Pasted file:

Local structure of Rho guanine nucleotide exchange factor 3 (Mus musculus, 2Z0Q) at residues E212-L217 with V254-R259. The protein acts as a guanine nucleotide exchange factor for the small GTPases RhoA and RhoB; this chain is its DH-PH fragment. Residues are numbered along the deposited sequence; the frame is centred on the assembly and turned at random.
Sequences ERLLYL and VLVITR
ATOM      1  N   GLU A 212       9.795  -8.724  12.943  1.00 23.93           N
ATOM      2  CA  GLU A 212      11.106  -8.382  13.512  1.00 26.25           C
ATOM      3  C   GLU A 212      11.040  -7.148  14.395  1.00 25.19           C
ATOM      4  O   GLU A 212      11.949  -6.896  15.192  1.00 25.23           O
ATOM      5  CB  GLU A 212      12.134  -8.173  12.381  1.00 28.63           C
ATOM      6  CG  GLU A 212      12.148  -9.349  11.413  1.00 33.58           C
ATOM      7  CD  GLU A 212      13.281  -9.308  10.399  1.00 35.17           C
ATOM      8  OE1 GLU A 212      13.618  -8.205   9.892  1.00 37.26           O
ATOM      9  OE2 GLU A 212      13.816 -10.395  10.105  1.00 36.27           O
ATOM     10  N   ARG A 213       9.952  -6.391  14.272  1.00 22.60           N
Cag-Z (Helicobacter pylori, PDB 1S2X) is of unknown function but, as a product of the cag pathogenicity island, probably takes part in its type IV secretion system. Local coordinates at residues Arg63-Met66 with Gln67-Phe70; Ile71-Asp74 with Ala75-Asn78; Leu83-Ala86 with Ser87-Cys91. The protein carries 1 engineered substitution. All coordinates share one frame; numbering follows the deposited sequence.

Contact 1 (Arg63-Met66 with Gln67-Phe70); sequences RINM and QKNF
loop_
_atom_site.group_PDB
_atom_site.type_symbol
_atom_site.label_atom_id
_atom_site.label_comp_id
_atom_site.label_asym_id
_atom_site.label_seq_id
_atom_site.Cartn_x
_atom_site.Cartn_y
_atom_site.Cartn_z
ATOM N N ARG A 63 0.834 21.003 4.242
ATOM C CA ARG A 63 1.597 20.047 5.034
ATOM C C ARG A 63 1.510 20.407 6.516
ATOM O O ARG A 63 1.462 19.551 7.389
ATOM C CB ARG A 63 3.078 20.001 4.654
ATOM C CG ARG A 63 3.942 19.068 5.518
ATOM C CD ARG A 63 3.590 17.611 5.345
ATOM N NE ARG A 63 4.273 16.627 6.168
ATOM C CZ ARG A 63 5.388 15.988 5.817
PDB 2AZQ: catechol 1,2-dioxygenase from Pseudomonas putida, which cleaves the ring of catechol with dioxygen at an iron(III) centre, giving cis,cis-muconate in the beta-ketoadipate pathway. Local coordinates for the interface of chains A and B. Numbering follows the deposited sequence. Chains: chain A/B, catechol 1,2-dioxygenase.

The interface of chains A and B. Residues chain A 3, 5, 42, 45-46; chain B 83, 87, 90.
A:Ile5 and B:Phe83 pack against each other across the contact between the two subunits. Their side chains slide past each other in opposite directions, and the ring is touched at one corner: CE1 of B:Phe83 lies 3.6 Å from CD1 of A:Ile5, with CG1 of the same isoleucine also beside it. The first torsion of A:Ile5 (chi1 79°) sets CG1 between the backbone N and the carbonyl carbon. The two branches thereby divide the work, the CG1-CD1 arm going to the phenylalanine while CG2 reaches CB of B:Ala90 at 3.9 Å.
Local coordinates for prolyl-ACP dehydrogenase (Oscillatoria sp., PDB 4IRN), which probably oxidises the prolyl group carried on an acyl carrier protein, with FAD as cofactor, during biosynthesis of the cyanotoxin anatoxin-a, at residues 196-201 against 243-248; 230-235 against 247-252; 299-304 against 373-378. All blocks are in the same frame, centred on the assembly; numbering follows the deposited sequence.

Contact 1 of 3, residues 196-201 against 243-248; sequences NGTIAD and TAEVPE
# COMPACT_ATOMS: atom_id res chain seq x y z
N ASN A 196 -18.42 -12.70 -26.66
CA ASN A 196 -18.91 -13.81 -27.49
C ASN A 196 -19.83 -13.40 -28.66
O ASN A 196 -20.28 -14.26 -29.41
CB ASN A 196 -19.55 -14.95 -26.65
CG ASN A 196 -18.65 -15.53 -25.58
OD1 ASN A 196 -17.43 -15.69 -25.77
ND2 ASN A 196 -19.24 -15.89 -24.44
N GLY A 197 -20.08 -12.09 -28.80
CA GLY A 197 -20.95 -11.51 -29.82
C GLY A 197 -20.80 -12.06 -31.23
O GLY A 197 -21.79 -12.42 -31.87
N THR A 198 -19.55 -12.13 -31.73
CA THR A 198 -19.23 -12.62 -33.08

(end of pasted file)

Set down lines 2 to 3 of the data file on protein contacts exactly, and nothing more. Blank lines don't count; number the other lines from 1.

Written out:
Sequences ERLLYL and VLVITR
ATOM      1  N   GLU A 212       9.795  -8.724  12.943  1.00 23.93           N